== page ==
Spencer: Up until yesterday, I didn’t know that Robin: Son of Batman 9 was Patrick Gleason’s final issue as writer and penciller on the title. With the suddenness of the news — and the circumstances surrounding Gleason’s departure still unknown — it’s hard to tell whether this issue was meant to serve as the finale to his run, or was originally planned as the beginning of something more. Either way, it highlights Gleason’s greatest strengths as a creator, but a few of his more notable weaknesses as well. Continue reading

Robin: Son of Batman 6

robin son of batman 6

Today, Spencer and Mark are discussing Robin: Son of Batman 6, originally released November 25th, 2015.

Spencer: “Redemption” can be an awfully selfish pursuit if the person seeking redemption is more interested in clearing their own name and conscience than about alleviating the pain they’ve caused others. I certainly wouldn’t accuse Damian Wayne of being selfish, but he is young, and still learning just what, exactly, redemption and forgiveness are all about. In Robin: Son of Batman 6, Patrick Gleason uses the events of the past five issues to teach Damian an entirely new definition of redemption, one focused more on others than himself. Continue reading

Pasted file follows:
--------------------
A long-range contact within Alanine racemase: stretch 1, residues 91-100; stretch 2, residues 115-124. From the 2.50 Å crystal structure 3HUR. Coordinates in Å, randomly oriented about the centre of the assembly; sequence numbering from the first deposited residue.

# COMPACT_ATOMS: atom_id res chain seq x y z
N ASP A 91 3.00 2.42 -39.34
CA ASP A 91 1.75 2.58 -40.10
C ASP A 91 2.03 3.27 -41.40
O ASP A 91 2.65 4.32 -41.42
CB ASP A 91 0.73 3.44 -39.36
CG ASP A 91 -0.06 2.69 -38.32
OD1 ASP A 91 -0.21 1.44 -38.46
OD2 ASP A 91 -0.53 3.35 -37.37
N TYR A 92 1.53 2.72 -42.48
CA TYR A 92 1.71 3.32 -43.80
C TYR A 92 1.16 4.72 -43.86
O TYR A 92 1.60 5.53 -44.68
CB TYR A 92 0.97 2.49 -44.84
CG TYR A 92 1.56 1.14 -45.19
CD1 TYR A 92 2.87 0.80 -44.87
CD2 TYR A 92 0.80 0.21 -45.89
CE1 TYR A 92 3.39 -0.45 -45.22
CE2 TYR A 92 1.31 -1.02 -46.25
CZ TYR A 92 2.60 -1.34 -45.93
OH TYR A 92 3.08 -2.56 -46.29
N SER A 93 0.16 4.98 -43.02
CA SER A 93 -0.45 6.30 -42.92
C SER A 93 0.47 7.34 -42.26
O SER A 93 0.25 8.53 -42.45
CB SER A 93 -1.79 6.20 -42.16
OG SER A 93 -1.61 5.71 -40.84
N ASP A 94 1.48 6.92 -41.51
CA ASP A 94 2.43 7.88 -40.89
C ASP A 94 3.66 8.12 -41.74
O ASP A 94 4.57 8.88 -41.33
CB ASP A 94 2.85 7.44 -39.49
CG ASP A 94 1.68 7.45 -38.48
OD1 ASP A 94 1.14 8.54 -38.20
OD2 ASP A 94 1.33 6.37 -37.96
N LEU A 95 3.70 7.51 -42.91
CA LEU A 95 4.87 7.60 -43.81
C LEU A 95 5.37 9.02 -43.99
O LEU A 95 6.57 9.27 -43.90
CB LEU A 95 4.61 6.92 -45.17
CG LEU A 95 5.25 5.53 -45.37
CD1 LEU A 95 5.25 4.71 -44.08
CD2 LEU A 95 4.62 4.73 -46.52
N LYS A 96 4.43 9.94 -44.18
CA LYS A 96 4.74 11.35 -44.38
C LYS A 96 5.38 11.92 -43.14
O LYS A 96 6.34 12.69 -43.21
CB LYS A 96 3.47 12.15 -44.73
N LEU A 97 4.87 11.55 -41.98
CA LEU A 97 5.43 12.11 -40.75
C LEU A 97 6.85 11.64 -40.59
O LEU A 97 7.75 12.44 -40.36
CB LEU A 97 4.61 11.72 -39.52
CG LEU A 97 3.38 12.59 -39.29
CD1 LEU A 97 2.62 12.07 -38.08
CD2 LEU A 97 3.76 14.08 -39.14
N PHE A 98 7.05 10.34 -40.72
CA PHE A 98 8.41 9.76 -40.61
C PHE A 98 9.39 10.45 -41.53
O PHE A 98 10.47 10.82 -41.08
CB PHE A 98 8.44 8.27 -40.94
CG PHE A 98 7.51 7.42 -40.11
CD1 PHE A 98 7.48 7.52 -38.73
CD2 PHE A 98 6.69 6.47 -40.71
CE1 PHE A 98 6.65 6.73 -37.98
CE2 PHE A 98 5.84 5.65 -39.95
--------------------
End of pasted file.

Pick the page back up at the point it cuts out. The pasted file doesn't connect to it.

Robin: Son of Batman 5

Today, Michael and Spencer are discussing Robin: Son of Batman, originally released October 28, 2015.

Michael: Here’s an odd question: do you ever have cognitive dissonance about traditional story progression when you’re reading a particular comic book? I know I do. I’ve been exposed to so many comic book series and arcs that I have been conditioned in a way. I often find myself judging the pace of a series and when it hits certain plot points – all based on standards set by prior comic books. Do stories need to be examined with such a focused lens? Or can we as the readers let go of any preconceived notions and trust that the creator has an intentional plan? Continue reading

Grayson 12

grayson 12

Today, Mark and Spencer are discussing Grayson 12, originally released September 23rd, 2015.